The lowest mortgage rates on record probably helped keep sales of previously owned U.S. homes close to a two-year high in October, and underpinned construction of new residences, economists said before two reports this week.
Purchases of existing dwellings held at a 4.75 million annual rate last month, according to the median forecast in a Bloomberg survey before Monday’s report from the National Association of Realtors. Housing starts eased in October to an 840,000 pace from a four-year high of 872,000 units in September, Commerce Department figures may show Tuesday.
Demand for residential real estate is also being propelled by more affordable properties, progress in the labor market and improving consumer sentiment. The data underscore what Federal Reserve Chairman Ben S. Bernanke called “signs of improvement” in the market, which is helping fuel the expansion as manufacturing cools.
“Housing has definitely become a bright spot in the economy, while all the international-facing sectors are doing much worse,” said Yelena Shulyatyeva, U.S. economist at BNP Paribas in New York. The economy should sustain a “modest recovery” through year-end, she said.
Existing-home sales have improved after reaching a 3.39 million annual rate in July 2010, the lowest since comparable records began in 1999. In the buildup to the subprime lending collapse and recession, purchases reached a peak of 7.25 million in September 2005.
Confidence among homebuilders, as measured by the National Association of Home Builders/Wells Fargo index, held at 41 in November, the highest since June 2006, data Monday may show. Readings lower than 50 mean more respondents still said conditions were poor.
The average rate on a 30-year, fixed mortgage declined to 3.34 percent last week, the lowest in data going back to 1972, according to McLean, Virginia-based Freddie Mac.
The Standard & Poor’s Supercomposite Homebuilding Index has advanced 70 percent since the end of last year, outpacing the 8.1 percent gain in the broader S&P 500.
The housing market would accelerate even more if it was accompanied by a bigger pickup in employment, according to homebuilder D.R. Horton Inc. The Fort Worth, Texas-based company, which is the largest U.S. homebuilder by volume, reported fiscal fourth-quarter earnings last week that beat analysts’ estimates.
“What we’re seeing is improvement off of an extremely low bottom in the housing market,” William Wheat, chief financial officer at D.R. Horton, said at a Nov. 15 conference. “We’re seeing small amounts of job growth right now. We’re going to need to see more over the long term. Jobs is the No. 1 driver for housing demand.”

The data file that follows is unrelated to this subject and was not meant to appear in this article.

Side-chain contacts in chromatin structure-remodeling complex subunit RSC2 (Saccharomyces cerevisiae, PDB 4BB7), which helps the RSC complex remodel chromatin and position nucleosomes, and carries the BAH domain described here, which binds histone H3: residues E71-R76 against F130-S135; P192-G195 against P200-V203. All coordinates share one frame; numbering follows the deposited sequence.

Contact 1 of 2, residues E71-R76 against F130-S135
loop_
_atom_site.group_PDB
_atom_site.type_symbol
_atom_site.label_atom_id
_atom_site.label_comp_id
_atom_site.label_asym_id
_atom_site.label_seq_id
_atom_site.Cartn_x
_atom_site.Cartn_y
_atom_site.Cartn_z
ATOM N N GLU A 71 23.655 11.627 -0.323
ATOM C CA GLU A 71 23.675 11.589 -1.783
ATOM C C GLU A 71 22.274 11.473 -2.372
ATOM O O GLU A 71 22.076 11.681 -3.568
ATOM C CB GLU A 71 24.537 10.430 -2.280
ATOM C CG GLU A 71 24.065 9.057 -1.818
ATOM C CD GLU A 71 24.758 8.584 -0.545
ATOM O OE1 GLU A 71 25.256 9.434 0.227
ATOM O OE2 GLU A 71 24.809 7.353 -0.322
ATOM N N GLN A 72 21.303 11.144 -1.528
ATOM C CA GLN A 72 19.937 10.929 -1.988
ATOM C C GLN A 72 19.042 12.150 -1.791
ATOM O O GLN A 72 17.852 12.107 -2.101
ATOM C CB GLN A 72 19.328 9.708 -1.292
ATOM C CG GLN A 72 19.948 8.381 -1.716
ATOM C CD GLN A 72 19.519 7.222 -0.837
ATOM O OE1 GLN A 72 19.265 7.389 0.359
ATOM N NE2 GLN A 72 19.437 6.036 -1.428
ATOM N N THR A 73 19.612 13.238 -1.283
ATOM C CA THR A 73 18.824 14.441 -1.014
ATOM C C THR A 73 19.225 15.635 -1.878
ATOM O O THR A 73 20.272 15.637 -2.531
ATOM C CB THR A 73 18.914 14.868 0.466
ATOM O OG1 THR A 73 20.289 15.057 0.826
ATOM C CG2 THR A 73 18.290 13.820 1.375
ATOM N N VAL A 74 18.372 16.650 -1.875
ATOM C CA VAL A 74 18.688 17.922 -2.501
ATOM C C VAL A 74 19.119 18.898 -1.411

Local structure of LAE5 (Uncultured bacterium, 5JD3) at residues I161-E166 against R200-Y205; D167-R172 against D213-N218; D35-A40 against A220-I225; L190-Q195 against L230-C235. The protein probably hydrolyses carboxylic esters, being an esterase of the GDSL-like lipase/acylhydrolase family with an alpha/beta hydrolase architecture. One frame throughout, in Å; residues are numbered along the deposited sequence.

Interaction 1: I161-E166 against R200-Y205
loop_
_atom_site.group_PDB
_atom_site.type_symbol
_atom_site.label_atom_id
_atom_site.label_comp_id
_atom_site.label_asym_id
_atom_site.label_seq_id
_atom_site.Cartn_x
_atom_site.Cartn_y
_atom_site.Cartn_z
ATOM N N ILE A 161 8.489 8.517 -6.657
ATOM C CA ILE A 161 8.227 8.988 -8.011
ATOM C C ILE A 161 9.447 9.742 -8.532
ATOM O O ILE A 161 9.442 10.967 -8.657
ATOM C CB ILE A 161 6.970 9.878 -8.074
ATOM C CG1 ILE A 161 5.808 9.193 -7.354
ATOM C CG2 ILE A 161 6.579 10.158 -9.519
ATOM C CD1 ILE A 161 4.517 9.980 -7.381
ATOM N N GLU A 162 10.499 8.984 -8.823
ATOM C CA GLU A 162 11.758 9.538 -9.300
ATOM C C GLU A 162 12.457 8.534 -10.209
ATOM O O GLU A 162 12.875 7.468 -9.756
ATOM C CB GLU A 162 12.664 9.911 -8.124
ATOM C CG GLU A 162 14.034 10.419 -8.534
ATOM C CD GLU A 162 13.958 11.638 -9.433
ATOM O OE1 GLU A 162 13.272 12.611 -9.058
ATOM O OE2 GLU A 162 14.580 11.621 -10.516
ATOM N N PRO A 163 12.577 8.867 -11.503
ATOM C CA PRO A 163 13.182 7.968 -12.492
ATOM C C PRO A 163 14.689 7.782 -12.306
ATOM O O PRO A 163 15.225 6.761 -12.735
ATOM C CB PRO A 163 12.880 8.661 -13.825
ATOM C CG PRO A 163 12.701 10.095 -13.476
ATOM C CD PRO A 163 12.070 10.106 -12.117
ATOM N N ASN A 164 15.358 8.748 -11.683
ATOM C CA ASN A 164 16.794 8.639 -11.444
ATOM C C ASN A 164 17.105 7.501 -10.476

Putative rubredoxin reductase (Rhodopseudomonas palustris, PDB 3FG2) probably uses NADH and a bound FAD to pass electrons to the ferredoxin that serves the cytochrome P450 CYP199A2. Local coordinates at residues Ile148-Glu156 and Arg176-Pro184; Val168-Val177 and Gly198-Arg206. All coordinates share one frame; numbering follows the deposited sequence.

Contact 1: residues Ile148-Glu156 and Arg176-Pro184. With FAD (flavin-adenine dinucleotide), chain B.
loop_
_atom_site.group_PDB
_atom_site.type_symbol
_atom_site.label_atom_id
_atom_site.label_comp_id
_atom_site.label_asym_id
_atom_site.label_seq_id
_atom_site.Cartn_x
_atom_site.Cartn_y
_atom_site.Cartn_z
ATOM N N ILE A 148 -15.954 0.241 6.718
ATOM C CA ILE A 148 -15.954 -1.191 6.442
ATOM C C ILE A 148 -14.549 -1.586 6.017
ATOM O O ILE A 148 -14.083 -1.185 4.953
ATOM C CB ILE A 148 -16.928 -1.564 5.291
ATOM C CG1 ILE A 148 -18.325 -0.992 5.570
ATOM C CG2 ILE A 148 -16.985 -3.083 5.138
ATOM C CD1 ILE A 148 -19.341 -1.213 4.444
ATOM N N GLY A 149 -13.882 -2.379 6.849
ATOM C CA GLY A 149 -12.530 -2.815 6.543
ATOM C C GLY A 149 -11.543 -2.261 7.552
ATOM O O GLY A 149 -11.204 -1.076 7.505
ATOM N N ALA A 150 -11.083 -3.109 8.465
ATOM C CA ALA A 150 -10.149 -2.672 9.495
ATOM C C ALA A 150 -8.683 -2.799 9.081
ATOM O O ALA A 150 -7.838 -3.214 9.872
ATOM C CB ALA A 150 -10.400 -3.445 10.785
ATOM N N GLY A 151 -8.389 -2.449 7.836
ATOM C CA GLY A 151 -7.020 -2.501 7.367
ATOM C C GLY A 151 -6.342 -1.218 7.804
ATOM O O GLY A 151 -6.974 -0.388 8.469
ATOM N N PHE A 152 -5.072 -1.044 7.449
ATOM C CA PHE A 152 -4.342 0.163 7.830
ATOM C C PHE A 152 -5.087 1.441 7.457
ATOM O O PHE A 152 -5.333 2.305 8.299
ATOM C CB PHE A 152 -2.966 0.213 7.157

Companies added 184,000 workers to payrolls in October, the most since February, Labor Department figures showed earlier this month.
“Continued weakness in housing -- reflected in falling prices, low rates of new construction, and historic levels of foreclosure -- has proved a powerful headwind to recovery,” Bernanke said last week. “It is encouraging, therefore, that we are seeing signs of improvement in the housing market in most parts of the country.”
The Fed chairman is pressing on with record easing including a plan to buy $40 billion a month of mortgage-backed securities, in a bid to spur growth and reduce a 7.9 percent unemployment rate.
While tighter credit standards after a collapse in the subprime mortgage market were appropriate, “it seems likely at this point that the pendulum has swung too far the other way, and that overly tight lending standards may now be preventing creditworthy borrowers from buying homes, thereby slowing the revival in housing and impeding the economic recovery,” Bernanke said.
Some members of the Federal Open Market Committee said monthly mortgage bond purchases by the Fed are “likely to reinforce the nascent recovery in the housing market,” according to minutes of their Oct. 23-24 meeting released Nov. 14.
The housing starts figures may soon reflect the effects of Sandy, the biggest Atlantic storm on record. Construction and home repair companies may get a lift from rebuilding in New Jersey and New York. The storm may provide a boost similar to that provided by Hurricane Irene, which added about $360 million in sales last year, Home Depot Inc. executives said on a Nov. 13 earnings call.
“The property damage, as we understand it, related to Irene was about $16 billion; the property damage for Sandy is about $20 billion, so it would suggest possibly higher sales, but it’s impossible for us to know right now,” said Carol Tome, the Atlanta-based company’s chief financial officer.
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